Yesterday marked the start of ALA’s National Library Week 2011 and this year’s theme is “Create your own story @your library.” If you’re looking for new stories to add to your arsenal, be sure to check out the Stone Center Library’s latest display of new titles.
Interested in Caribbean topics? Then today’s highlights might be right up your alley. Click on the links below for more information, or come by the library to browse in person!
- Post-Colonial Trinidad: An Ethnographic Journal. 2010. Colin Clarke and Gillian Clarke.
“Clarke and Clarke have created a journal that provides an ethnographic record of the East Indians and Creoles of San Fernando–and the entire sugar belt south of the town known as Naparima. They record socio-political relations during the second year of Trinidad’s independence (1964), and provide first-hand evidence for the workings of a complex, plural society in which race, religion, and politics had become, and have remained, deeply intertwined.”
- Only West Indians: Creole Nationalism in the British West Indies. 2010. F.S.J. Ledgister
“Contrary to popular belief, the ideology of empire in the nineteenth-century British produced a number of West Indian Creoles who took the language and values of Britain’s supposedly liberal empire and turned them upside down. . . Inverting the racist hierarchy of nineteenth-century British imperial thought, twentieth-century political activists in the British West Indies used the concepts of liberal ideology to claim that the subject people of the West Indies constituted a Creole nation that deserved the right to govern itself.”
- Imaging the Caribbean: Culture and Visual Translation. 2009. Patricia Mohammed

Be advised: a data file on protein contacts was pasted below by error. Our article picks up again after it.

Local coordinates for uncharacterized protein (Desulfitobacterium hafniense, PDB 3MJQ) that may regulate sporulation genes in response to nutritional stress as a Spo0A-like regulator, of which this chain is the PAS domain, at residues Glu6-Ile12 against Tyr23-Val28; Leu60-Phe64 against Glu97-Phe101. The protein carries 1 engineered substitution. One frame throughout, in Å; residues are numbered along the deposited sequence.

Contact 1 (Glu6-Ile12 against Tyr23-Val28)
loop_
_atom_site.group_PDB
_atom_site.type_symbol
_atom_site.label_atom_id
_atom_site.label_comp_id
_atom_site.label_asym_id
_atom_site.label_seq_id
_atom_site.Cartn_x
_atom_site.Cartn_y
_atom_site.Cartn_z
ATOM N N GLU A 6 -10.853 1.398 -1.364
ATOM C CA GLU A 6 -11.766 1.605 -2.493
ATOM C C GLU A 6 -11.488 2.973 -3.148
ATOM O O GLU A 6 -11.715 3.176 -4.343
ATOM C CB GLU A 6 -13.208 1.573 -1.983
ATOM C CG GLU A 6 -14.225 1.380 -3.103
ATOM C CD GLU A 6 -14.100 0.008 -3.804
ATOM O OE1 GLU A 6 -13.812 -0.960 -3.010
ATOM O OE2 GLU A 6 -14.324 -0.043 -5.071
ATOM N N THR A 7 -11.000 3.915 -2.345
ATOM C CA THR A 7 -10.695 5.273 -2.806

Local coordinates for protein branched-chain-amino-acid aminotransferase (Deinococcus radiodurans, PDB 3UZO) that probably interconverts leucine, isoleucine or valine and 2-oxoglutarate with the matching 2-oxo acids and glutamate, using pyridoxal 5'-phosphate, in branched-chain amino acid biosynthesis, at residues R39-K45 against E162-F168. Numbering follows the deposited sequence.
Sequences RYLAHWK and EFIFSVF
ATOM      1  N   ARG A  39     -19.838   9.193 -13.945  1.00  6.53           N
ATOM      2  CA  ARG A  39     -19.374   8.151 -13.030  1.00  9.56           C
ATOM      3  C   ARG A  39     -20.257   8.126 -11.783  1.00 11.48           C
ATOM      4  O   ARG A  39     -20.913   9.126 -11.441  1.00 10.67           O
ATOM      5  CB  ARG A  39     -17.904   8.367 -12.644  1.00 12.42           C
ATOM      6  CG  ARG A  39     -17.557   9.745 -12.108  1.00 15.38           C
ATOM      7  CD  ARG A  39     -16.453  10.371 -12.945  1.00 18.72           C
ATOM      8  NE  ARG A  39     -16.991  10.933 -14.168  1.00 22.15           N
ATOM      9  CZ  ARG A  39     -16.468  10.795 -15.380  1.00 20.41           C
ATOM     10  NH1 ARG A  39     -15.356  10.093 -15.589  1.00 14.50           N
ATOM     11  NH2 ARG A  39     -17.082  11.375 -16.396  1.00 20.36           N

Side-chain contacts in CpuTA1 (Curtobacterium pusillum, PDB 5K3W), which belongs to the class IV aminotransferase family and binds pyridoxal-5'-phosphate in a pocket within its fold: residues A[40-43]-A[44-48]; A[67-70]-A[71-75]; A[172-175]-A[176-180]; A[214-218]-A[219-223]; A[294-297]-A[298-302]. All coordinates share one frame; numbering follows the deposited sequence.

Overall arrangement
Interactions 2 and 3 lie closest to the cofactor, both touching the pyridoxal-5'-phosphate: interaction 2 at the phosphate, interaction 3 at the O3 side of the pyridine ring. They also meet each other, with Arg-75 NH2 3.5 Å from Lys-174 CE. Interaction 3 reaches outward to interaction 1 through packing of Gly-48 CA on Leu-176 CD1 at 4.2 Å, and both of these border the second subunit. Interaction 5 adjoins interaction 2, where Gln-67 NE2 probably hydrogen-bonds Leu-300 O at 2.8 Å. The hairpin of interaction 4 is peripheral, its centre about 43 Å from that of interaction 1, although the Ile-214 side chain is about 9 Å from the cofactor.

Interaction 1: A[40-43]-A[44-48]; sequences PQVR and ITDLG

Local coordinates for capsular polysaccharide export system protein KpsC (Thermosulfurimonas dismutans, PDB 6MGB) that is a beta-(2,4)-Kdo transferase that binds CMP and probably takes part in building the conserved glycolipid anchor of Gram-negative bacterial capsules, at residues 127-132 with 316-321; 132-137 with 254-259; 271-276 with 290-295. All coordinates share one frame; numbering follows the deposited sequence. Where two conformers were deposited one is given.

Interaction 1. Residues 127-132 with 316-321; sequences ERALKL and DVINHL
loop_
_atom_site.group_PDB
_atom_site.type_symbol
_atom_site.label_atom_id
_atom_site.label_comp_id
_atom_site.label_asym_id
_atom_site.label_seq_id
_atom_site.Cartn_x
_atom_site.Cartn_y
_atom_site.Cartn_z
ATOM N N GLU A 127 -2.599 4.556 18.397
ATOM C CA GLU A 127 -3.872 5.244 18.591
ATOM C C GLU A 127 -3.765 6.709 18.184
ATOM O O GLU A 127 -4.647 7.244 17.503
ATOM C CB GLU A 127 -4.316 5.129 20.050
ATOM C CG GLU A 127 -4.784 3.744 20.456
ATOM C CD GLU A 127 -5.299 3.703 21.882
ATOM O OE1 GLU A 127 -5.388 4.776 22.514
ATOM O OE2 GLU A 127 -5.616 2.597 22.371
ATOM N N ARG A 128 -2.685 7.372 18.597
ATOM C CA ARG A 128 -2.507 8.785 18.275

“This ground-breaking study of the Caribbean’s iconography traces the history of visual representations of the region, as perceived by outsider and insider alike, over the last five hundred years.”
- Making Caribbean Dance: Continuity and Creativity in Island Cultures. 2010. Edited by Susanna Sloat.
“Artists, teachers, administrators, and researchers survey many facets of dance in the region, both folk dance from African and colonial heritages, and art dance that has mingled those traditions with others around the world.”
- Gordon K. Lewis on Race, Class and Ideology in the Caribbean. 2010. Gordon K. Lewis / Edited and with an Introduction by Anthony P. Maingot
“Lewis’ last manuscript, The Modern Caribbean: a New Voyage of Discovery,” was scheduled to be published about the time of his death in 1991. Most of the chapters in this volume come from that previously unpublished work, although a few others are included. Lewis, a social scientist who was based at the University of Puerto Rico since 1955, wrote widely on the Caribbean from an interdisciplinary point of view.”
Coming tomorrow: new titles on display relating to other aspects of the African diaspora.